If all else fails you can get power distribution blocks for battery posts, usually used for stereos amps, etc., which have a 1 AWG connection as well as a few other options depending on what you get. The negative battery post is the best ground there is. If you still have a problem, there is another issue that was excacerbated by moving the ground cable.
You can also get Grounding Kits which attach to the negative battery post and provide a good ground source so back-feeding does not occurr.

Here is a link to a grounding kit, the price is not bad either.

http://www.maperformance.com/nrg-grounding-wire-system.html

Here is another grounding cable system. It has a diagram of suggested ground mounting points in the engine compartment;

http://www.racinglab.com/whishygrsy.html

You can never have to many grounds. make sure ground mount points are free of paint and are clean and rust free.

Just in case it is a coincidence, here is a list of issues that cause cause rough idle, stalling and misfires;
Oxygen sensor.
Catalytic converter.
Fuel injectors dirty/sticking.
Mass airflow sensor/Airflow meter.
Throttle position sensor.
Crankshaft position sensor
Knock sensor
Manifold absolute pressure sensor.
EGR Valve
Fuel pressure regulator leaking or defective fuel pump.
False air leakage.
Fuel contamination.
Foul/defective spark plugs.
Open spark plug wires.
Ignition coil/Coil packs defective.
Incorrect ignition timing.
Cap and rotor.

You can also price out grounding kits by going to a car stereo shop or a Best Buy and getting an amplifier installation kit. It has ! AWG wire, sometimes bigger, high quality connectors and you have the freedom to make cables to the length you need. The cables and connectors also have less resistance per foot as they are higher quality than standard copper cable.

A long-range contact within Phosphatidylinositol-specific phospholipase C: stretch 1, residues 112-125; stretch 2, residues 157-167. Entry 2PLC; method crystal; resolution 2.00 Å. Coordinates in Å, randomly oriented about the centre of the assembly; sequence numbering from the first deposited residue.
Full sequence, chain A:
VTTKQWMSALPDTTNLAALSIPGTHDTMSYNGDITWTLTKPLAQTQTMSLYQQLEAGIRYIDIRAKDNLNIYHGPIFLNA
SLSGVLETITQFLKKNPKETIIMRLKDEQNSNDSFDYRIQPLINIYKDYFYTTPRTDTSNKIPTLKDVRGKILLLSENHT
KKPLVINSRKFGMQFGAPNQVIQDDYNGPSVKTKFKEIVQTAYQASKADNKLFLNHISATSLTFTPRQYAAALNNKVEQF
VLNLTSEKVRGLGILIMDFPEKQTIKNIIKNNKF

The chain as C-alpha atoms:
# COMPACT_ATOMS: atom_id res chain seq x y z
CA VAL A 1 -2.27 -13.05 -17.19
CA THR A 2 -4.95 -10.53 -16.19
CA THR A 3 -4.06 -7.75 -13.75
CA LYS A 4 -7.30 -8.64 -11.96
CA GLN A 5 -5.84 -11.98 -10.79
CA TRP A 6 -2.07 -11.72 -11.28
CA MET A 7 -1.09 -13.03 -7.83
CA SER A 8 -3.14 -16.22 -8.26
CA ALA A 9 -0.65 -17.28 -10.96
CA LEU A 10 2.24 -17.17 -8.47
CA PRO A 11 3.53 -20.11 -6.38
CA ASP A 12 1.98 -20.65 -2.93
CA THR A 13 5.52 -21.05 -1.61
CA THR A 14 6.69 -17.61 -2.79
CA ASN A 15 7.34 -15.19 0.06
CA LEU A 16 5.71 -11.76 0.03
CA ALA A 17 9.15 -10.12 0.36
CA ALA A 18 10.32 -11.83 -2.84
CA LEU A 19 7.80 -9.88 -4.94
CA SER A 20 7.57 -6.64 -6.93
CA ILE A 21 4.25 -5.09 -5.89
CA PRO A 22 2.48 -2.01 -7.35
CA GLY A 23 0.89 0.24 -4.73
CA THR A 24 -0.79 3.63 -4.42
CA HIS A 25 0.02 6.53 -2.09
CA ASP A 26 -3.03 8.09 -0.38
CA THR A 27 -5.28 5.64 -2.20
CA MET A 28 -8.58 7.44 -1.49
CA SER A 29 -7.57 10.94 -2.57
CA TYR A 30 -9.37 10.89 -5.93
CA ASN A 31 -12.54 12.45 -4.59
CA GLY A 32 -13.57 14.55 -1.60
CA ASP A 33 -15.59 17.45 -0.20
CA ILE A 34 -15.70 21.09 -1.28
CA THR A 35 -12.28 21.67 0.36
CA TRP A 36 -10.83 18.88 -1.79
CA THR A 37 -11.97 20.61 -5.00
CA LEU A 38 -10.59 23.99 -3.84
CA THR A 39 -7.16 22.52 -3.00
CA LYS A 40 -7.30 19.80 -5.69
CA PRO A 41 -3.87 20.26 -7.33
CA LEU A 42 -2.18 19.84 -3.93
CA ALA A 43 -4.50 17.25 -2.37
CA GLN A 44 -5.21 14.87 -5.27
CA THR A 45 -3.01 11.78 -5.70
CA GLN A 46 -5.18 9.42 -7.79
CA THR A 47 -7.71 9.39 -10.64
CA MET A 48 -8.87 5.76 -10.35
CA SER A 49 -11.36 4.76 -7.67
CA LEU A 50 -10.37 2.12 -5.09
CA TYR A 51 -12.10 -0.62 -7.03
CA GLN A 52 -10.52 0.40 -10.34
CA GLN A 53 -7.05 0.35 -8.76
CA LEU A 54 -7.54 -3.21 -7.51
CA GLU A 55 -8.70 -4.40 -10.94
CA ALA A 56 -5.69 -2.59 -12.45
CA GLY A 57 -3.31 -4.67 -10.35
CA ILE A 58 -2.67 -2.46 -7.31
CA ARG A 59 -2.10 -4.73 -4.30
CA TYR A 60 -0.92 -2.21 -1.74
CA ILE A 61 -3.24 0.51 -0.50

To reset the computer simply dis-connect the negative cable for at least 30 seconds.

If you still have problems, let me know where the other end of the ground cable goes. Also try mounting cable back to its original mounting point to see if problem goes away.

Let me know if you need anything else.

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Monday, October 3rd, 2011 AT 9:18 AM
Tiny
DRCRANKNWRENCH
  • EXPERT
I forgot the most important point. The fact that it is the negative battery cable makes it different.
You will really have to stay close to the original mounting point and don't make a cable that is any longer or uses a smaller gauge wire than the original cable.
The only other place you might mount it is to the frame, if you can reach it.
I meant to make that my first comment before I explained grounding issues and general ideas for grounding points and systems.
It is very important that the negative battery cable have a very good ground mounting point.
I do not understand why it would have an issue being mounted on block. That is why I asked where is it mounted on block?
Either the block or the frame are generally the most common mounting points.
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Monday, October 3rd, 2011 AT 10:17 AM